Letter from William Thomas

P.O. Box 27217
Washington, DC 20038

February 7, 1997

Mel Poole
Lafayette Park Manager
National Park Service
1100 Ohio Drive SW
Washington, DC

Dear Mr. Poole,

Yesterday I received your letter dated January 31, 1997. Judging from your observation that "rats are still abundant," I imagine your letter was prompted by my letter of November 15, 1996, which referred to newspaper and TV news reports about the rat population in Lafayette Park.

Although your letter made a number of interesting factual representations, it failed to reply to my simple suggestion:

"All you need to do is assign one of your regular park maintenance people to work from, say, noon to eight, and have him/her empty the trash receptacles at 8:00pm ... No food, no rats."

Instead, of explaining why you didn't think it prudent to empty the trash at 8:00pm, it seems you have made some questionable representations and ignored some very basic realities. For example, while "President's Park (may have) an active rodent control program," the Park also has a robustly active rodent population.

Because you hypothecate rats "will continue to reinvade the Park," it seems you may not realize that what I'm referring to is a clan of rats which inhabits the center of the Park. Sure, you can say "rats are still abundant in the surrounding neighborhoods," but that ignores the reality of the mound under the equestrian stature of Andrew Jackson, located in the exact center of the Park, which is a warren of rat holes stretching to exits scores of feet away. Fact is, we're not talking about "invading" rats here, we're talking about a clan of "resident" rats.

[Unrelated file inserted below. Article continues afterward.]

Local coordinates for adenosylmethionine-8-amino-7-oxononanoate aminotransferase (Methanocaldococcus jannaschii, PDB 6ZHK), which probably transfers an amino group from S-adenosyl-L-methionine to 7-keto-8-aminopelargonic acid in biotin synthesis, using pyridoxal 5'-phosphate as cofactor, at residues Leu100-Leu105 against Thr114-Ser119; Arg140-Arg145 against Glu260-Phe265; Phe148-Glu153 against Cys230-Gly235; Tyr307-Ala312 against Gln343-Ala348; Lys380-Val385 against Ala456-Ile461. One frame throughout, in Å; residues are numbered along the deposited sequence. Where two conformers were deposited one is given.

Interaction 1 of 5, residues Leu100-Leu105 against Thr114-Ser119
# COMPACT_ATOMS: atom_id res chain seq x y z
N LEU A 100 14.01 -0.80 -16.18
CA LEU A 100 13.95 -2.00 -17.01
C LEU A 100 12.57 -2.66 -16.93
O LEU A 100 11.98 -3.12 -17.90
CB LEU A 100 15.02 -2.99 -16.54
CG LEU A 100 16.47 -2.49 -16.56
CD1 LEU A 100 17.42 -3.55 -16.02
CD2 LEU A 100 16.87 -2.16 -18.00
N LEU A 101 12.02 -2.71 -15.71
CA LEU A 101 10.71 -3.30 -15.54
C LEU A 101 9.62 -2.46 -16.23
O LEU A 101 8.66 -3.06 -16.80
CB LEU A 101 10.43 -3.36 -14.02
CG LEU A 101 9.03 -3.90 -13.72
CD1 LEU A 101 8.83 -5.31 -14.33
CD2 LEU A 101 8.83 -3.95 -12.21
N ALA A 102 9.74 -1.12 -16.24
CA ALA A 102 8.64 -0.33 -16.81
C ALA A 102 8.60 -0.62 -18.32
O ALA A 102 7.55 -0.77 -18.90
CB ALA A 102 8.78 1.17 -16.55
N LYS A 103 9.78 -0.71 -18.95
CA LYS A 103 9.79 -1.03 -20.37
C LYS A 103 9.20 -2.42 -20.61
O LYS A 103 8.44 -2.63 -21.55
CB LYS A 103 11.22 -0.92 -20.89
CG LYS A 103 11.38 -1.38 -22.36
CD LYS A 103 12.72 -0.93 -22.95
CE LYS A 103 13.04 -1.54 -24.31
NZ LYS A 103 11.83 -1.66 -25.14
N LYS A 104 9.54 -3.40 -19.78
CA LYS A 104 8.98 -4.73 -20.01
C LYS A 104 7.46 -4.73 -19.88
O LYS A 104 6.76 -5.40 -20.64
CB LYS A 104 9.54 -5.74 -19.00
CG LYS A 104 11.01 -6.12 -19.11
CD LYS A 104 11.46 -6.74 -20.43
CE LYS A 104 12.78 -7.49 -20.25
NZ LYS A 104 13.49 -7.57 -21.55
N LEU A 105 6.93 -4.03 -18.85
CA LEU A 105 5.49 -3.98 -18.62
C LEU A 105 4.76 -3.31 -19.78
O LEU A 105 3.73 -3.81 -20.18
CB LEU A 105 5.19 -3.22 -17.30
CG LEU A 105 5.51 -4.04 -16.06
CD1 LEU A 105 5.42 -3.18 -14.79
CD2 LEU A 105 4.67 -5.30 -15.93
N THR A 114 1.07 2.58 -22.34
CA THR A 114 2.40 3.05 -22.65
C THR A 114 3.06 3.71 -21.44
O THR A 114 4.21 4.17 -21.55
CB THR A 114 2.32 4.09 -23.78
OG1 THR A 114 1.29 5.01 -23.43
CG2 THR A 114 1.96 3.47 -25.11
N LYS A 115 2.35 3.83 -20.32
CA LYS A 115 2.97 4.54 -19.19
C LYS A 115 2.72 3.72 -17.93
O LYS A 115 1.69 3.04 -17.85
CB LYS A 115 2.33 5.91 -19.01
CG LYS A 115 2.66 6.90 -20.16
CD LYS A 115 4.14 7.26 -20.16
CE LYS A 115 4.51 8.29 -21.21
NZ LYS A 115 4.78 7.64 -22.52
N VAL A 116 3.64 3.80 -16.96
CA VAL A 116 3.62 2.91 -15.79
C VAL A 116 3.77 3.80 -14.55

Don't want to debate the habits of Norwegian grey rats, but I have diligently studied rat activity in the Park, on a daily basis, for a few years. With all due respect, from my personal experiences and observations I am sure that "this increased population is (not) a normal seasonal variation." Quite the contrary, the rat population in the Park has remained constant since the present infestation began several years ago, prior to that time it was rare to see a rat in the park. I have a theory that this infestation resulted from rat displacement after the destruction of a building at 16th and I St., but let's not allow my personal hypotheses to distract from the subject at hand.

While the Park may have "5 certified Pesticide Applicators who routinely monitor rodent populations and apply rodenticides," plainly -- as reported in the Washington Post and on TV -- the Park is still a bustling center of rativity. Likewise, despite your desires to "ratproof" trash containers, the fact remains that there aren't any 'ratproofed' trash containers in the Park. Similarly, the "removal of "overgrown vegetation ... to reduce rat harborage," appears to be a reference to trimming the hedges in the middle of the Park, however, whatever it refers to, even total vegecide in the Park won't discourage rats from nesting in their burrows.

You don't suggest that the Washington Post, or I, are imagining there are a remarkable number of rats observable in the Park. Indeed, your references to "rodenticides," "ratproofed trash containers," and "rat harborage" reduction efforts implicitly bespeaks a "rat problem" exists, lending your letter an apologist tone.

Because rats are little guys; "short" to us, is "long" to them. Essentially, they are territorial creatures, eating where they live, rather than commuting from "surrounding neighborhoods" to invade alien dining areas. Since you apparently realize that the Park Clan rats came to "the park in search of food and shelter," it's all the more difficult for me to understand why you don't just empty the trash cans at 8:00pm ... no food in the Park, no rats in the Park, either they'll migrate to new sheltered neighborhoods, or they'll starve.

Rather than impress one another with our intimate knowledge of the peaking "life cycle of rats," we could even look at it from a more proactive protective point of view: Emptying the trash cans at 8:00pm would have a deterrent effect on any restive neighboring rat populations which might be plotting an invasion of President's Park.

At the risk of sounding critical, do you think that discussing specific methods of addressing a particular "rat population" would be more or less practical than discussing apologist theories in hopes of explaining the rat population away?